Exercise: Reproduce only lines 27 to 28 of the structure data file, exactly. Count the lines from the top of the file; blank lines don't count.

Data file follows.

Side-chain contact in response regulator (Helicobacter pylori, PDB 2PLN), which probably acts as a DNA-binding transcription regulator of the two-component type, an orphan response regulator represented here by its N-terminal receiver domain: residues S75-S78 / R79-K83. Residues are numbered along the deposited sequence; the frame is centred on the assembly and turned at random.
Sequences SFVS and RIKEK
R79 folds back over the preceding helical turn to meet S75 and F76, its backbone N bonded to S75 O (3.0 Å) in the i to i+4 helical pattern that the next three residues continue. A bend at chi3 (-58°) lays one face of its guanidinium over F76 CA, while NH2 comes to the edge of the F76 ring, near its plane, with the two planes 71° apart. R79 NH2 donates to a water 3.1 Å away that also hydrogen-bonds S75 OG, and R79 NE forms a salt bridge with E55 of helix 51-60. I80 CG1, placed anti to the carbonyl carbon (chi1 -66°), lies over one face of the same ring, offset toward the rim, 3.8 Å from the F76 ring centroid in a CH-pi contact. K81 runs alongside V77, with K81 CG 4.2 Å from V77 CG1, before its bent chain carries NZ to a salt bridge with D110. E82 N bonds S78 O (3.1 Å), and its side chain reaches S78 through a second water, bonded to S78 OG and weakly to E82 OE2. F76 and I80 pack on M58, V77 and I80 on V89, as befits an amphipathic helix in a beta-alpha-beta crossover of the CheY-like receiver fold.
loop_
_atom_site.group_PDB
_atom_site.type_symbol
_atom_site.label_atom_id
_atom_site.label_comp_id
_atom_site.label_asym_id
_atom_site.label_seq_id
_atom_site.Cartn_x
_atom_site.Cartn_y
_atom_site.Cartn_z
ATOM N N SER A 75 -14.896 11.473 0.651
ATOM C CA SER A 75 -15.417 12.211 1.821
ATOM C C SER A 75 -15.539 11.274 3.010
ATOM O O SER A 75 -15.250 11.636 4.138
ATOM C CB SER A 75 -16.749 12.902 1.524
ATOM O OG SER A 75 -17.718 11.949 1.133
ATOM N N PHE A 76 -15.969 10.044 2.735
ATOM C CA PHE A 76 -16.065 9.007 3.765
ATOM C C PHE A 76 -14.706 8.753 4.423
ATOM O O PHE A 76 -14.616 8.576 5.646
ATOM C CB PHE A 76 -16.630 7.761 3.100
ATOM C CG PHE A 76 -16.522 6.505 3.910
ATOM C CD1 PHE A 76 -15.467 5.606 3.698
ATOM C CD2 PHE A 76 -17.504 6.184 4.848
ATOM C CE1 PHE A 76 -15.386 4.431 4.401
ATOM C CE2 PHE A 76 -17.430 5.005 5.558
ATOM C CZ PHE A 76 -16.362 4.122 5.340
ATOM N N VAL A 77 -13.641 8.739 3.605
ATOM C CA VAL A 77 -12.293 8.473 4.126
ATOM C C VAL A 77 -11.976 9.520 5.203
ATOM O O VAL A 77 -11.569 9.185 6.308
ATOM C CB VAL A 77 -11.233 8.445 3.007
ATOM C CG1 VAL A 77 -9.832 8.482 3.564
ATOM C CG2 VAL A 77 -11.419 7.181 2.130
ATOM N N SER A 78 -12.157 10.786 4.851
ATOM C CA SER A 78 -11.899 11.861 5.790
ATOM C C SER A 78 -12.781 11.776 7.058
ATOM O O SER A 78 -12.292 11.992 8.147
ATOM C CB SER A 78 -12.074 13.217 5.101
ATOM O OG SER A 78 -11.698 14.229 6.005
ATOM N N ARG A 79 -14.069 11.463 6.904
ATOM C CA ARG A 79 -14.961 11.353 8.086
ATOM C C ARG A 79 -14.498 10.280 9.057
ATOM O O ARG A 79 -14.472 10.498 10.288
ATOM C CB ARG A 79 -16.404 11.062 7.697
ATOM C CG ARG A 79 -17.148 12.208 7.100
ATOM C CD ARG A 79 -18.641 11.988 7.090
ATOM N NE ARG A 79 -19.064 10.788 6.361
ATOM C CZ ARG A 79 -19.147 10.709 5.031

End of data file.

ATOM C CD2 PHE A 76 -17.504 6.184 4.848
ATOM C CE1 PHE A 76 -15.386 4.431 4.401